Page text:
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Managing a neglected component of biodiversity: a study of bryophyte diversity in production forests of Tasmania's northeast
journal contributionposted on 2023-05-26, 10:53 authored by Pharo, EJ, Blanks, PAM
Bryophytes were surveyed in coupes scheduled for conversion to plantation in the wet forests of the Bass District in northeast Tasmania. Besides being the first detailed regional survey of this important component of biodiversity , the study presented the opportunity to compare bryophyte diversity as it relates to a) geological type, b) substrate, c) vascular plant communities, and d) riparian areas (likely to be remnants after harvesting). Overall bryophyte species (81) outnumbered vascular plant species (54) in the 19 areas sampled. There were significant differences in bryophyte richness and composition between the forests on the three geological types (granite, Quaternary sands, mudstone), and the seven substrates (live vegetation, treeferns, coarse woody debris, fallen treeferns, soil, roots, rocks). Other good predictor variables for bryophyte diversity were the five vascular plant communities, and the two Regional Forest Agreement (RFA) communities. Bryophyte composition of riparian sites did not differ significantly from the surrounding forest, although they do cluster together on an ordination diagram. We found 14 species that have not been recorded for the region before, which is likely to be a reflection of under-collecting rather than rarity.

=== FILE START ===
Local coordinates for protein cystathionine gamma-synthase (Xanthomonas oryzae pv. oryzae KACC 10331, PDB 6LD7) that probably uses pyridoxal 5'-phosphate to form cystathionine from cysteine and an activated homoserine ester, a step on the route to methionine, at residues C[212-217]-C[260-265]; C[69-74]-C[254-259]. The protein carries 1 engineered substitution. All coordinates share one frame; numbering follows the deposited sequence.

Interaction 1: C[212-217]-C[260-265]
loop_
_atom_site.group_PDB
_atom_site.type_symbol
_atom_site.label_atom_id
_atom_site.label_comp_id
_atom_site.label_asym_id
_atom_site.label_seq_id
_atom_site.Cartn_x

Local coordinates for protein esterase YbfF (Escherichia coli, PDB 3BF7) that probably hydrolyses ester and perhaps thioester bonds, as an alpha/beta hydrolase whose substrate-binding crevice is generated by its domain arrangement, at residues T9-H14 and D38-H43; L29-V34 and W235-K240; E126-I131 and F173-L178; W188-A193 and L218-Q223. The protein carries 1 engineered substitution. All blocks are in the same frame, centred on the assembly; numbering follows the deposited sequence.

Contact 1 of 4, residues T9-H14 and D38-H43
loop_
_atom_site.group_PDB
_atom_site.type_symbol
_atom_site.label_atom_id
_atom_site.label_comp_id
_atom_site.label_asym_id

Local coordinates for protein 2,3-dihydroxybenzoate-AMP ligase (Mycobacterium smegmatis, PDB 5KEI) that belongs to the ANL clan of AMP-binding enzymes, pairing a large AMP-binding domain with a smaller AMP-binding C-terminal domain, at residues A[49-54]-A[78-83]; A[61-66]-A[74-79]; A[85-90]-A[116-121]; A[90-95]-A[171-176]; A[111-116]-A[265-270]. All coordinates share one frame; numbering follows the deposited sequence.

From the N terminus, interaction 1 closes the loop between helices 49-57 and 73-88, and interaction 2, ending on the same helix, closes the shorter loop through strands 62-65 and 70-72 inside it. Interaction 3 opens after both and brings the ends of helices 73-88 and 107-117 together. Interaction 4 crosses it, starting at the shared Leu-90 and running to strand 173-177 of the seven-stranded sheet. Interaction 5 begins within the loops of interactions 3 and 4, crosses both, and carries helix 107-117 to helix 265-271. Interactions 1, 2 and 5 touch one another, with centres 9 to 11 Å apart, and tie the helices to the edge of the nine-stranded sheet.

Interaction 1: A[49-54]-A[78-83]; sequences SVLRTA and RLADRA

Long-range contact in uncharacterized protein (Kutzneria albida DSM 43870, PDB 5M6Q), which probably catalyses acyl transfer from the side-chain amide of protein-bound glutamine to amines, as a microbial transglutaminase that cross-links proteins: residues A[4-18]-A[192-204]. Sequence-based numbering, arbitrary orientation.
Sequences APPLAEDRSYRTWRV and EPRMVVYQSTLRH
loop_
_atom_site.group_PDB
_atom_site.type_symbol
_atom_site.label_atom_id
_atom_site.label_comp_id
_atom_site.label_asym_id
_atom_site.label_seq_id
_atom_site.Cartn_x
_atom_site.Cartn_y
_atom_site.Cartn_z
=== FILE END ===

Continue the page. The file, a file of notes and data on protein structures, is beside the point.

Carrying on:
Publication titleAustralian Forestry